When I was offered a three day pass to the Lollapalooza 2014 music festival in Chicago, I was unaware of how flattering the gesture actually is.
This year Lollapalooza sold out faster than any other before; solidifying the 10-year old festival as one of Chicago’s premier events, and attracting music fans from across the country. As a first timer to all things music festival, I knew it’s not every day I get offered the opportunity to attend a sprawling shindig that is so prestiged it attracted headliners Arctic Monkeys, Eminem, Outkast, Kings of Leon, Chance the Rapper and many others from an array of genres. Being a paycheck-to-paycheck college student like myself, doing the irresponsible thing is always worth it if you’ve got a good story to tell; and this is my Lollapalooza story.
One move out, one move-in, a night out for my 21st birthday, and a time zone change later Chicago’s Sears Tower is finally in full view. Still slightly hungover from my previous night’s celebration, my friend who offered me the ticket reminds me with a smirk on her face, “you just don’t even have a clue yet.” What’s there to have a clue about? It’s live music, live people watching, and three full days in the city with a hotel room close to one of America’s most infamous music festivals that it now tours in foreign countries such as Chile, Brazil and Argentina.
Being a city girl, the thing I personally loved most that makes Lollapalooza unique compared to several other festivals is it’s location just outside of Chicago’s hustle and bustle. Grant Park is home to Lolla’s location right along Lake Michigan, however it is the view of the city’s skyscrapers that decorate the background and illuminate the sky for the headliners during the night performances. Unlike most popular music festivals, camping isn’t an option for attendees at Lollapalooza. Instead, many people rent hotel rooms or stay with friends who are fortunate enough to have a place in the city. After a witnessing a few crowded hotel rooms full of individuals younger than me and richer than me when clutching their parent’s credit cards, my friends and I quickly ditched the hotel scene and headed to the streets.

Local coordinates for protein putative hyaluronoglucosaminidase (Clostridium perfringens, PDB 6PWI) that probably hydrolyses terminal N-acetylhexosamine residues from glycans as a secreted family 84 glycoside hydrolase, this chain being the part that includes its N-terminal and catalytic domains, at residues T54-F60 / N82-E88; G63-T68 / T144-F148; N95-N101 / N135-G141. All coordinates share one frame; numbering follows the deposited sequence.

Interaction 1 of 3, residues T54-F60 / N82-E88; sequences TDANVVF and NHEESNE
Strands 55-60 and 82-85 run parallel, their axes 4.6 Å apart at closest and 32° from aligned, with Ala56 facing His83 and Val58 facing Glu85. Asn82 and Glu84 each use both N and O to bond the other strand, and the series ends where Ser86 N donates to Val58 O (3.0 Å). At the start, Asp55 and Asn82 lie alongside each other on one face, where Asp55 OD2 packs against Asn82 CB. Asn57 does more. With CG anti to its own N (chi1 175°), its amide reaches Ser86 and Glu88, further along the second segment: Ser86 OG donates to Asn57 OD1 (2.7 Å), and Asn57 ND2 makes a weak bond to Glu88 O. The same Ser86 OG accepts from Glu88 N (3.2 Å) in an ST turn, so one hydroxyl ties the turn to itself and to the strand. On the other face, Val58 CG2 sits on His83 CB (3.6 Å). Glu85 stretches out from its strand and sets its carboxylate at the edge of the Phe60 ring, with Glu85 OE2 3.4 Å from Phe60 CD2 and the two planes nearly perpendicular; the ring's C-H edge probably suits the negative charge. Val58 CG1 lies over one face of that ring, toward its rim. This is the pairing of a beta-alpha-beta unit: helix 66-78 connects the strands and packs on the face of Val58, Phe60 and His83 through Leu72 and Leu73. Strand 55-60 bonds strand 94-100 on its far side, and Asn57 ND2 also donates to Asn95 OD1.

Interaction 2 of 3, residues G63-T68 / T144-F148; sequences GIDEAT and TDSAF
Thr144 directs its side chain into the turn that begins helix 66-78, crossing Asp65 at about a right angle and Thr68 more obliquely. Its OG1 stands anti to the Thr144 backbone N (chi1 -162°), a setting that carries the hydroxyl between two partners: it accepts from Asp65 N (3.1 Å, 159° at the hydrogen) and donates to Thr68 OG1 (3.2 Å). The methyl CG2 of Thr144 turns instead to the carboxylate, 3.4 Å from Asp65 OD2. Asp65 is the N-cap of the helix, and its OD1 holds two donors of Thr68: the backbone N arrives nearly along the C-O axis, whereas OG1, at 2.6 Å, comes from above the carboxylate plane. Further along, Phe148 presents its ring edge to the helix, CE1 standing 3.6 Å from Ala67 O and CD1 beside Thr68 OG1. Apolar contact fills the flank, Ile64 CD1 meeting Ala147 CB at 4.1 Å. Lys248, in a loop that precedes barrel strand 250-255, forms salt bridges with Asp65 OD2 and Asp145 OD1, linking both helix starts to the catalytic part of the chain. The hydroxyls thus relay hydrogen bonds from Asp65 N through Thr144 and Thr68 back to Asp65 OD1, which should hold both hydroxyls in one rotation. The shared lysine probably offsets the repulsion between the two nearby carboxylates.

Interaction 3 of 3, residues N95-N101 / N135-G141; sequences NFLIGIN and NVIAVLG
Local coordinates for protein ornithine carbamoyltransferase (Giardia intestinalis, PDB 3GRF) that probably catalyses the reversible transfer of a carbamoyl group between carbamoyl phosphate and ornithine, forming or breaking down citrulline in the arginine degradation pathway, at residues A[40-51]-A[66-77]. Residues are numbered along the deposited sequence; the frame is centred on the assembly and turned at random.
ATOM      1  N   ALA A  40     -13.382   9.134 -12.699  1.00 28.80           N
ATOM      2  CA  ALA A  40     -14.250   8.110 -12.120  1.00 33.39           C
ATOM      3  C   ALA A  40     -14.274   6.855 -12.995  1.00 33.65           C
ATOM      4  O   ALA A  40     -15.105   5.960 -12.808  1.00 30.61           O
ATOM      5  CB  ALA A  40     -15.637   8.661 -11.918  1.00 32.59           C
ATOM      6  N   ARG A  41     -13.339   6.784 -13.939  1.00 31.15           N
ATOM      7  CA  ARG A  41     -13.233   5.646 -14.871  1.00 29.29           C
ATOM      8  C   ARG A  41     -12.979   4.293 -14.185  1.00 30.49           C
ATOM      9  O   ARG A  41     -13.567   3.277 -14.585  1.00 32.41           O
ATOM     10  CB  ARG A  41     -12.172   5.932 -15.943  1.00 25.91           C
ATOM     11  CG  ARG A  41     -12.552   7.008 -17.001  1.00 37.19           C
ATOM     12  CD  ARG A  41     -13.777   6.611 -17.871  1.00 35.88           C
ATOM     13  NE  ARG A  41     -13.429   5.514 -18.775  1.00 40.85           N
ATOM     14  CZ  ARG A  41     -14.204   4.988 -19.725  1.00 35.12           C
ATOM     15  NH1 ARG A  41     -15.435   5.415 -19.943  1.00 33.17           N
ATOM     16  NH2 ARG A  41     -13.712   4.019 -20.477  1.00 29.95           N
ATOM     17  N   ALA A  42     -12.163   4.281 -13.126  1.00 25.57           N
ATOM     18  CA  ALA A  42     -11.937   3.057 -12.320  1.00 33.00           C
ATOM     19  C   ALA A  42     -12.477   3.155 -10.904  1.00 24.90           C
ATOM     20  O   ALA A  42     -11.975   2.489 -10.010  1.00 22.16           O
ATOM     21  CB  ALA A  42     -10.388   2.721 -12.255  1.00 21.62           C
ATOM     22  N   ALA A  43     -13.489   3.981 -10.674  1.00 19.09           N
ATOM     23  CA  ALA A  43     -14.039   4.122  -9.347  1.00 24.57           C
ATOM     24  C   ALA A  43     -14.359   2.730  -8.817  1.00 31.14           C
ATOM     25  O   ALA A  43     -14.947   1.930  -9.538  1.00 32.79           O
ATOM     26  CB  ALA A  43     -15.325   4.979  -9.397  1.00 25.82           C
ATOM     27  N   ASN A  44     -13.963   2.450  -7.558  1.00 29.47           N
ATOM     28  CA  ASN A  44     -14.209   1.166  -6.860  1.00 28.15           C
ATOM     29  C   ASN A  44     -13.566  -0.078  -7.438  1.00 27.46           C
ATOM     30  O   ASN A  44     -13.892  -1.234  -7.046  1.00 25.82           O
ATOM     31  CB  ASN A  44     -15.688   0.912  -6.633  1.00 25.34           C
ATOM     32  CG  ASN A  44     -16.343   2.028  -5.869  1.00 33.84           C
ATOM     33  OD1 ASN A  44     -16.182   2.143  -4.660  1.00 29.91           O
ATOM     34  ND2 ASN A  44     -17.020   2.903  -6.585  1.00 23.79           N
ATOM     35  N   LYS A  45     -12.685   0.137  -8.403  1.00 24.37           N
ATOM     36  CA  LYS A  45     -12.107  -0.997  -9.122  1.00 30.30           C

Directly across from The Hilton on Michigan Ave. stood Grant Park beckoning us like a live music heaven. Stocked with eight stages booked with performances from as early as 11 a.m. to 10:30 p.m., the devotees of 2014’s Lollapalooza were decked for a guaranteed good time. Hundreds of people halted traffic entering the festival’s security lines, which was far more thorough than years in the past according to our group of dedicated Lolla-goers. When we finally entered ‘Lolla Land’ itself, slight showers of rain couldn’t contain the massive ball of excitement that hovered amongst the enormous crowds of people coming and going to different shows. I discovered first hand how serious the festival’s security was when I was denied a wristband for beer and had my Indiana ID taken because the festival volunteers believed it to be a fake. Apparently our Indiana licences look like they “have stickers on them.” Luckily though, I got my ID back and a wristband!
Event organizers provided an atmosphere that was suitable, safe and diverse for every wristband wearer. With designated water-filling stations and vendors galore, the festival had us all pretty well taken care of so long as you could handle a possible fifteen minute wait in line for the Port-O-Potty. While us young adults could run around however we please, there was even entertainment provided for the families of the festival. The Kidsopalooza stage offered age-appropriate performers directed toward younger audiences, and the festival-goers of the future were allowed in free if accompanied by their guardians, along with massive Lake Michigan as the background to the venue.
For the older audience, Perry’s seemed to be one of the most popular stages, featuring mainly EDM performances from DJs such as Gramatik, Above & Beyond, and even a performance from Iggy Azaela. I had never been one to get in to the dubstep scene but after seeing a variety of artists perform over the weekend, I left with a new appreciation for EDM…which is definitely not dubstep. Flume was by far a stand out as far as non-headliners go, including synthesizer-enthusiast, Chormeo. Both artists have a funky but still electric sound that adds to the complexity of EDM’s work. These sounds are less computer-like but still tuned unlike many instruments we hear today through the board of a DJ’s set up.
We even had the opportunity to see an after-show performance of Duke Demont and Flume at the Concord Music Hall. Fellow WIUX-er Hannah Alani was also in the crowd for Flume’s performance, saying “it was all super good, probably his encore with You & Me was my favorite.” The energy and excitement of an EDM’s audience is simply ecstatic, so much to the point that by Sunday’s performances, Perry’s and the majority of the venues were no longer meadows of grass, but piles of mud. Destroyed shoes, ravers covered in dirt, wet T-shirts, and poorly drying hair are all a none issue when you are at Lollapalooza though. Rain or shine, it was impossible for everyone who attended not to have a good time. Experiences like musical festivals are worth the oancho planning and penny pinching, especially Lollapalooza which returns with no mercy on July 31st – August 2nd of 2015.